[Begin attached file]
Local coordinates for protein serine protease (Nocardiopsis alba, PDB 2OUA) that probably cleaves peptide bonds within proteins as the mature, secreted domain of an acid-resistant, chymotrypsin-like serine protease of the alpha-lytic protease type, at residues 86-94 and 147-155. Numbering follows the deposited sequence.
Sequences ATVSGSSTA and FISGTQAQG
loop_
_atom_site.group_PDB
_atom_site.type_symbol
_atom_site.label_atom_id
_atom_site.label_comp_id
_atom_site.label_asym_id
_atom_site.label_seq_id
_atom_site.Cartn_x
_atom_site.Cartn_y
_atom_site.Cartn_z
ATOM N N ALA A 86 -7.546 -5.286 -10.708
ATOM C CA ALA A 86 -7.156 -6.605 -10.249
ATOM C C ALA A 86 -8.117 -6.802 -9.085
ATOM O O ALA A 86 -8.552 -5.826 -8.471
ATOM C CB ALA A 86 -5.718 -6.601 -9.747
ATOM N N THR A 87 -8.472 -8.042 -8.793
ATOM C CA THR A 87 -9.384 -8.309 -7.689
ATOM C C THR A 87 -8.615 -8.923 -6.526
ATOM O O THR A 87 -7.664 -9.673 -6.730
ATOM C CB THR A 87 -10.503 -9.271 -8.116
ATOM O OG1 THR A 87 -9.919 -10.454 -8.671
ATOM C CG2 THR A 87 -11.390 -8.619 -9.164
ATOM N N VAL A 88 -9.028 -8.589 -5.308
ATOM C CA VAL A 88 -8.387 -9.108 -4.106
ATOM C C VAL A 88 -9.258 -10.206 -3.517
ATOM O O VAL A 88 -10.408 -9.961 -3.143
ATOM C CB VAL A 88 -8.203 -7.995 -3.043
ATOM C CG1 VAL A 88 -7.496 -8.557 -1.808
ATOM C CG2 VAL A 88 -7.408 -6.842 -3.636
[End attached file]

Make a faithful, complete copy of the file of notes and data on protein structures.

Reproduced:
Local coordinates for protein serine protease (Nocardiopsis alba, PDB 2OUA) that probably cleaves peptide bonds within proteins as the mature, secreted domain of an acid-resistant, chymotrypsin-like serine protease of the alpha-lytic protease type, at residues 86-94 and 147-155. Numbering follows the deposited sequence.
Sequences ATVSGSSTA and FISGTQAQG
loop_
_atom_site.group_PDB
_atom_site.type_symbol
_atom_site.label_atom_id
_atom_site.label_comp_id
_atom_site.label_asym_id
_atom_site.label_seq_id
_atom_site.Cartn_x
_atom_site.Cartn_y
_atom_site.Cartn_z
ATOM N N ALA A 86 -7.546 -5.286 -10.708
ATOM C CA ALA A 86 -7.156 -6.605 -10.249
ATOM C C ALA A 86 -8.117 -6.802 -9.085
ATOM O O ALA A 86 -8.552 -5.826 -8.471
ATOM C CB ALA A 86 -5.718 -6.601 -9.747
ATOM N N THR A 87 -8.472 -8.042 -8.793
ATOM C CA THR A 87 -9.384 -8.309 -7.689
ATOM C C THR A 87 -8.615 -8.923 -6.526
ATOM O O THR A 87 -7.664 -9.673 -6.730
ATOM C CB THR A 87 -10.503 -9.271 -8.116
ATOM O OG1 THR A 87 -9.919 -10.454 -8.671
ATOM C CG2 THR A 87 -11.390 -8.619 -9.164
ATOM N N VAL A 88 -9.028 -8.589 -5.308
ATOM C CA VAL A 88 -8.387 -9.108 -4.106
ATOM C C VAL A 88 -9.258 -10.206 -3.517
ATOM O O VAL A 88 -10.408 -9.961 -3.143
ATOM C CB VAL A 88 -8.203 -7.995 -3.043
ATOM C CG1 VAL A 88 -7.496 -8.557 -1.808
ATOM C CG2 VAL A 88 -7.408 -6.842 -3.636